Doctors have made a significant breakthrough for people battling chronic eye diseases. Using a stem cell procedure, doctors have successfully helped two people regain eyesight.
A team of doctors in the UK treated a form of macular degeneration in two patients using a cutting-edge stem cell therapy. Normally, “wet” macular degeneration is irreversible, in the sense that there is no known treatment that can restore vision in those affected. Current drugs are limited in their effectiveness, at most preventing further vision loss or improving remaining vision to an extent.
How the degenerative disease works is that, through the years, abnormal blood vessels grow under the retina and macula in the eye. In doing so, these blood vessels cause blurriness and blind spots that ultimately lead to vision loss. Because of how the disease develops, doctors figured that replacing the affected eye cells with stem cells from a human embryo was their best bet to regain patients’ eyesight.
Unlike most types of cells, embryonic stem cells can assume other cells’ functions, essentially replacing them. In this case, doctors developed them into the cells that make up the retinal pigment epithelium. In order to work, the team had to embed them into a scaffold, a living patch of cells. Afterwards, that patch was placed under the rods and cones in the back of the eye.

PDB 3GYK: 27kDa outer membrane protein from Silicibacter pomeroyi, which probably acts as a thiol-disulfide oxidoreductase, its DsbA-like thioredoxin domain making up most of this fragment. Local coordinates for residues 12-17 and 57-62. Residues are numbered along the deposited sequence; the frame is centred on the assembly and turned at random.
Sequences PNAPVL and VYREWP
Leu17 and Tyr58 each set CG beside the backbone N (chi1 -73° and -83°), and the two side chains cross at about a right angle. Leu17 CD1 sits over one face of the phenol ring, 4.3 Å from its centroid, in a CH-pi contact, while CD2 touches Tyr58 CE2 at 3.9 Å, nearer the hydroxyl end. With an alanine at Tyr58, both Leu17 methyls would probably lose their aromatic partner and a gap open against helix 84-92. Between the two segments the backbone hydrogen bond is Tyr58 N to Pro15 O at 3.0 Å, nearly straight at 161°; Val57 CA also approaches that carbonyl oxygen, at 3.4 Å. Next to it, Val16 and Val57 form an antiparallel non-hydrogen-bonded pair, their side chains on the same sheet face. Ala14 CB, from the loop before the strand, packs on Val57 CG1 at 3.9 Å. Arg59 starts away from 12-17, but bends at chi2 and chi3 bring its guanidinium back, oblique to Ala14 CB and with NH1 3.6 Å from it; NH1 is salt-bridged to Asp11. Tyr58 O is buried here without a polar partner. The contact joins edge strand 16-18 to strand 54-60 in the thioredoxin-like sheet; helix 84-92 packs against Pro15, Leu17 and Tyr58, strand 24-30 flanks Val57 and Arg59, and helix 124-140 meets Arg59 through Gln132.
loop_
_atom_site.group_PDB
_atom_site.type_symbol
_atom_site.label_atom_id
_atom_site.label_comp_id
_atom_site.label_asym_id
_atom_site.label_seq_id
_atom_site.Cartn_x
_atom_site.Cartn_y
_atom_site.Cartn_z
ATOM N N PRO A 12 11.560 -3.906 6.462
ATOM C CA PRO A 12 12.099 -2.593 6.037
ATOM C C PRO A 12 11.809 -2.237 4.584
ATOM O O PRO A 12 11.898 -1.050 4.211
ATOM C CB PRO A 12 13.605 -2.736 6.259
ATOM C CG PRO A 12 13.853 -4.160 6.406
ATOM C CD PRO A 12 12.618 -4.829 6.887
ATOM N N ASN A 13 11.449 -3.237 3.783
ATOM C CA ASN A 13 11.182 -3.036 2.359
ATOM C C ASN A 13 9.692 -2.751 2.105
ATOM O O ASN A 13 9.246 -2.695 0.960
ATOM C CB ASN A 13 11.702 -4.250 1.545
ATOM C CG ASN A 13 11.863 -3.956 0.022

The complex procedure was a complete success. Since the operation, both patients have been able to read 60 to 80 words per minute with normal reading glasses, reads the journal Nature Biotechnology. Prior to the operation, neither were able to read even with eyeglasses on. There have been no apparent side effects, but doctors insist that further trials are needed. Hopefully, those trials will lead to a definitive cure, one that will restore 100% eyesight to patients living with macular degeneration.